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Winning selection from SportsBooks


Finding a publisher for a sports book idea that does not immediately guarantee ringing tills or multiple internet sales has seldom been tougher, which is why fans of the more esoteric -- or at least less mainstream -- contributions to the genre should be grateful for the work of the Cheltenham-based outfit, SportsBooks.

Formed in 1995 by former Daily Express athletics correspondent Randall Northam, the original purpose of SportsBooks was to publish the yearbook of the Association of Track and Field Statisticians, of which Athletics 2010 is the latest edition.

But it grew to become much more, each year giving a chance to titles that would not necessarily appeal to mass-market audiences but which nonetheless warrant a place on the bookstore shelves, books that in their own view “deserve to be out in the marketplace.”

The acquisition of the Nationwide Football Annual (formerly the News of the World Annual and the world’s oldest football book) has helped SportsBooks maintain this reputation and this year’s catalogue is no exception.

Football titles include Stan Anderson: Captain of the North, the autobiography of the only player to have captained Newcastle, Sunderland and Middlesbrough, which paints a picture of life as a professional footballer in the 1950s north-east, where the game offered some an escape from a life spent underground in the area’s massive mining industry.

Anderson, a midfield player known for his passing ability, was a member of the England squad at the 1962 World Cup in Chile. He went on to manage Middlesbrough, Doncaster Rovers and Bolton Wanderers in England and AEK Athens in Greece, retiring from full-time involvement in football in 1981 and devoting his next 20 years to caring for his wife, Marjorie, a victim of crippling arthritis.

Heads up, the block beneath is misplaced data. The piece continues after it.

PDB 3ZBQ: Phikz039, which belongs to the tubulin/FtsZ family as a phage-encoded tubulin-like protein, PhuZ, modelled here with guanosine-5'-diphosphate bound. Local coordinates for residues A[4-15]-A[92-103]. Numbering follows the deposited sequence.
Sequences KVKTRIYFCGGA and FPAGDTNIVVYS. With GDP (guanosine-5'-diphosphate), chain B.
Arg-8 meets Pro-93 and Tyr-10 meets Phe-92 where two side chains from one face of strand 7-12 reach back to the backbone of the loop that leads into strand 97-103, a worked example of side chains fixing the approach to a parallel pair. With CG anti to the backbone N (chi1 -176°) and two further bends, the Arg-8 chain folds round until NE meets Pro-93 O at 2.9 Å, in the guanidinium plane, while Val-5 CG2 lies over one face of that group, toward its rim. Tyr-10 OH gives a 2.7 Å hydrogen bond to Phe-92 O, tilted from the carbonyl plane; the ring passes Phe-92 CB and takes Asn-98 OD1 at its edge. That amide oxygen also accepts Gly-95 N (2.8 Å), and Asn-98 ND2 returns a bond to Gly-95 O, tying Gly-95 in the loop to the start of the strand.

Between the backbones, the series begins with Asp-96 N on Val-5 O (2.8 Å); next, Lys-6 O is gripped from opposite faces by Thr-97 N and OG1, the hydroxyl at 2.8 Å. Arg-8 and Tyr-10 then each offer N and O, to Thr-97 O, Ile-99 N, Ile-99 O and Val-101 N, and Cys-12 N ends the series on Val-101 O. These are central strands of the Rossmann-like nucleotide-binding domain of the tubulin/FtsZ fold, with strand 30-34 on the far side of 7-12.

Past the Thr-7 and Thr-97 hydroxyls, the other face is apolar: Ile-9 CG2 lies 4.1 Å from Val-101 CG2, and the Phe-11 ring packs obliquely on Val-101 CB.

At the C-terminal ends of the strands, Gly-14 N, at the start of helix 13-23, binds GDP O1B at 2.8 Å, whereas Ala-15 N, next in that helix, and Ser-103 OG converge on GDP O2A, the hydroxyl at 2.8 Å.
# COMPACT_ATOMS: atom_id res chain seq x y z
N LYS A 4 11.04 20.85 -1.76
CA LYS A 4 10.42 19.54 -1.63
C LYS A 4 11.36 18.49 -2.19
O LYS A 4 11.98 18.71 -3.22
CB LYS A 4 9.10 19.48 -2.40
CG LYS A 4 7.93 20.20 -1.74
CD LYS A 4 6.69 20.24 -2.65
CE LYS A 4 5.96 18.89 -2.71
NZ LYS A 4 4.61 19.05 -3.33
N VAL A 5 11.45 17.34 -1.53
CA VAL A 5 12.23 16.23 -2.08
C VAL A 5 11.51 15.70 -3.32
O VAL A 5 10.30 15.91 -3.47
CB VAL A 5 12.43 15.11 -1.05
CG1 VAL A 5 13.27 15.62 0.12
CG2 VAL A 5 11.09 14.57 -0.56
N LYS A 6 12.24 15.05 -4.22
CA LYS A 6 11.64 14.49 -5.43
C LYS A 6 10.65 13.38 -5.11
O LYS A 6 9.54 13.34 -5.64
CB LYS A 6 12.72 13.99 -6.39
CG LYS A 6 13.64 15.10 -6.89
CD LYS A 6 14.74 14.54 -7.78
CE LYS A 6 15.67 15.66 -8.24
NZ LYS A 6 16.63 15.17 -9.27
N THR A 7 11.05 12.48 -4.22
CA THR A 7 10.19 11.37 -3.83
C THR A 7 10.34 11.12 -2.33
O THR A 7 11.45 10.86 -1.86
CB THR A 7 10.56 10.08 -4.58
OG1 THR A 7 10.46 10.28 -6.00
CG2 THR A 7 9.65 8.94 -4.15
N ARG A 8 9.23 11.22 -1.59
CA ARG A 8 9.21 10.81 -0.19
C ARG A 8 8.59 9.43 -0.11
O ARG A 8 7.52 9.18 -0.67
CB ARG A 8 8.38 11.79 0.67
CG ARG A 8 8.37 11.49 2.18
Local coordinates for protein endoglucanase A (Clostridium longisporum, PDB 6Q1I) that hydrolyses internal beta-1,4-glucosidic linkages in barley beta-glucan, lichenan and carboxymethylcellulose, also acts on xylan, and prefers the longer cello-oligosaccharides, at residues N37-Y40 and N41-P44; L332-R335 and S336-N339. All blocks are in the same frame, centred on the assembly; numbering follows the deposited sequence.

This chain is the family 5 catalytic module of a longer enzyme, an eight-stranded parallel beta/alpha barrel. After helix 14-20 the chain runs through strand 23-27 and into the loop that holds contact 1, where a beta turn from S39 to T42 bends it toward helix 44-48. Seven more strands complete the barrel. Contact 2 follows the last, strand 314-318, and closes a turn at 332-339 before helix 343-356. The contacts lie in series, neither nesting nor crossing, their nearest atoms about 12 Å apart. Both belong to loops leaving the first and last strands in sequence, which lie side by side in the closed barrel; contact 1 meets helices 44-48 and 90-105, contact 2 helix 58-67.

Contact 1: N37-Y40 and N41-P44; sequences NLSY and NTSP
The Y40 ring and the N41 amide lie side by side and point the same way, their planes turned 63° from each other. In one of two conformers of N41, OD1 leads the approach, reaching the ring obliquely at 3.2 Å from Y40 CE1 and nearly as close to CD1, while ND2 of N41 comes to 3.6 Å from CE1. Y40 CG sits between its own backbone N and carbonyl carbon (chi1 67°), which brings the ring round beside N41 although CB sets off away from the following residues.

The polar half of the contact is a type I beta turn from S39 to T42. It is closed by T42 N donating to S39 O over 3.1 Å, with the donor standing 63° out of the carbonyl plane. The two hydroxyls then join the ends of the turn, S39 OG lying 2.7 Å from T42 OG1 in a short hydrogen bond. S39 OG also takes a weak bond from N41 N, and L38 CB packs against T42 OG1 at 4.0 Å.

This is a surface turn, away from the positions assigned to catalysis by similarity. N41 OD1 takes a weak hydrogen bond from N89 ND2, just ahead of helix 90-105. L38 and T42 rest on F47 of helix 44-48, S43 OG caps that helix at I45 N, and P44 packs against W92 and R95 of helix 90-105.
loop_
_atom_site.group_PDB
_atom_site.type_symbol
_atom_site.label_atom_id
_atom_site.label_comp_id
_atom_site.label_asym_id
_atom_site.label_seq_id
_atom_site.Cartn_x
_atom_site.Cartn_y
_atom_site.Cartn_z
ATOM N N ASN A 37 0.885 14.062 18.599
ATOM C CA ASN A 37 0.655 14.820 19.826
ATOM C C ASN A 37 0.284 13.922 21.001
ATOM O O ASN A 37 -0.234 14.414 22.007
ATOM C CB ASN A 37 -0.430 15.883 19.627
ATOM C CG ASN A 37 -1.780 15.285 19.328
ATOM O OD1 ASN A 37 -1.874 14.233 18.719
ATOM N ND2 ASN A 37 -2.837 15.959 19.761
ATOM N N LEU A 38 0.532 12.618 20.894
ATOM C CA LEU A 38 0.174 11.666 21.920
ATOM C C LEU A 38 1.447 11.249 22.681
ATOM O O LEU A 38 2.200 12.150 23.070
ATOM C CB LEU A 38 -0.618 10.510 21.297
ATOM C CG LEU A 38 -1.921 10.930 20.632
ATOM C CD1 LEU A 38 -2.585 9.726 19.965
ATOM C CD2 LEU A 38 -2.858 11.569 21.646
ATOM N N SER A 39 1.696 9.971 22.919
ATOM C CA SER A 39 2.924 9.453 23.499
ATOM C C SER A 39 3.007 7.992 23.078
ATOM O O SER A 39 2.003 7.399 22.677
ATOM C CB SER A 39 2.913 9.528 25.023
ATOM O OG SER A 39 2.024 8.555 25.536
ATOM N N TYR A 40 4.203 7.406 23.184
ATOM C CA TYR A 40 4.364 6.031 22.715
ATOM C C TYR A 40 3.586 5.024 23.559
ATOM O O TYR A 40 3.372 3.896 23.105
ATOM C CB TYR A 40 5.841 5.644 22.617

He kept in touch with football through scouting, joining the company of (mostly) men who trek up and down the country checking out opposing teams and checking up on potential signings for their respective employees.

Their world is described in another SportsBooks title, Scouting for Moyes: The Inside Story of a Football Scout, an engaging and humorous account of the 2009-10 English football season as witnessed by Les Padfield, a scout for Premier League club Bolton Wanderers.

Padfield was himself a magnet for talent spotters as a schoolboy footballer. His dreams of playing for a living remained just dreams but, after establishing a career in teaching, he returned to the game to help unearth other young hopefuls, at first in the London area where he lived but ultimately around the world.  The witty title was inspired by his first assignment, back in 1996, to watch Crystal Palace play Tottenham on behalf of Preston North End, then managed by David Moyes.

The football list also offers The Boys from the Black Country, Mark Gold’s history of Wolverhampton Wanderers, which takes the reader through the rollercoaster story of the Molineux men with an entertaining lightness, even speculating on what sort of terrace chant the great English composer and devoted Wolves fan Sir Edward Elgar might come up with had he been alive today.

SportsBooks has also given an opportunity for cricket literature to gain a timely addition in the shape of The Victory Tests: England v Australia 1945, written by Mark Rowe, a journalist and historian, who has put together a detailed and fascinating story of the 1945 series between England and an Australian Services side containing most of the country’s cricketing greats.  Although not officially contested for The Ashes, the series attracted massive crowds, reflecting the atmosphere in a country desperate for a return to normal life after six years of conflict and hardly caring about the result.


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